John Glaser, Boston’s Top Hospital Geek, Talks About Obama’s Health IT Plan and Getting Booted from Catholic School

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investments doing very well. The second one is people who do [health information] exchange activities and interoperability stuff. The third will be secondary use of data; people beginning to look at EHR data to do post-market surveys or to support clinical research or do comparative effectiveness (which measures how well treatments for an ailment work alongside others). I think the fourth is uneven but, given the chronic disease problem, different ways to engage patients, whether in the workplace or through personal health records.

X: Glen Tullman, CEO of the medical software powerhouse Allscripts, recently said: “We are at the beginning of what we believe will be the single fastest transformation of any industry in U.S. history.” That sounds a bit audacious. Do you agree with that?

JG: I don’t know about a transformation of “any” industry in U.S. history. One thing is that the pace of transformation in many industries has picked up over the past couple of decades. Telecommunications has gone through amazing change. Retail has gone through amazing change. Financial services have gone through amazing changes, etcetera. So, I don’t know how to compare the economic and historical accuracy of that statement, but I do think we’re going to go through a hell of a lot of change in healthcare IT in a relatively short period of time. The pressures [to reduce costs in health care] are reaching breaking points. The funds are flowing in to do a variety of things. Increasingly, if you’re a doc or a hospital, it’s hard to avoid doing this electronic health records stuff, because it’s strategically and operationally perilous to not do it.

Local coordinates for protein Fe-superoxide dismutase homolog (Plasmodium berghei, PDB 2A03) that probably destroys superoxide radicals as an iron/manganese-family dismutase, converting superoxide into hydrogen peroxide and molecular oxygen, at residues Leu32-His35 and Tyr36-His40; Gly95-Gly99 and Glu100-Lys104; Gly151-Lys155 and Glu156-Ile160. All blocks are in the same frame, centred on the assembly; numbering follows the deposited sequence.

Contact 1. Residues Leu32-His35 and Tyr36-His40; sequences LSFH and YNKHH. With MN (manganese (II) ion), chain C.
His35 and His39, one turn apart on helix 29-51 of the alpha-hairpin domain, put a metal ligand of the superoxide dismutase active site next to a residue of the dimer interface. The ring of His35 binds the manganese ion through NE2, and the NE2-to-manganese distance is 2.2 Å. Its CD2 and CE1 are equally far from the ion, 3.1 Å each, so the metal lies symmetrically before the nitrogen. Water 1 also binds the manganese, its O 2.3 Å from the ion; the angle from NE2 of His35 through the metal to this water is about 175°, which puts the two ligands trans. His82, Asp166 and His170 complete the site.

X: Watertown, MA-based Athenahealth (NASDAQ:ATHN) says it’s done surveys with doctors on that show most physicians surveyed think they’re going to lose money from EHR adoption. Do you think doctors will balk at buying electronic health records, despite the incentives available to them?

JG: No, I think they’ll buy. It kind of depends on how many hospitals and doctors’ offices you thought should be able to qualify for the incentives in 2011 and 2012. [Editor’s note: Doctors who qualify under EHR use standards called “Meaningful Use” can begin receiving Medicare and Medicaid incentives in 2011.] I think there was a lot of belief that a majority of them should, but that was never congressional intent. The intent was that a minority, maybe a significant minority, would qualify. Part of it is that expectations are out of line. There are organizations that will qualify, even though the bar is high. I also think it was a smart move on the part of the Office of the National Coordinator to set the bar for qualifying high, and then saying: “I know it’s high. But you tell me where to back off and why. So I’m seeking your guidance and counsel.” It’s better to start high and back off than start low—and nobody’s going to force you to go higher, they’ll just force you lower no matter where you start. So I think it was a smart move despite all the [mess] that was created here. I think the other is that providers are sort of under this belief that the federal government ought to cover … Next Page »

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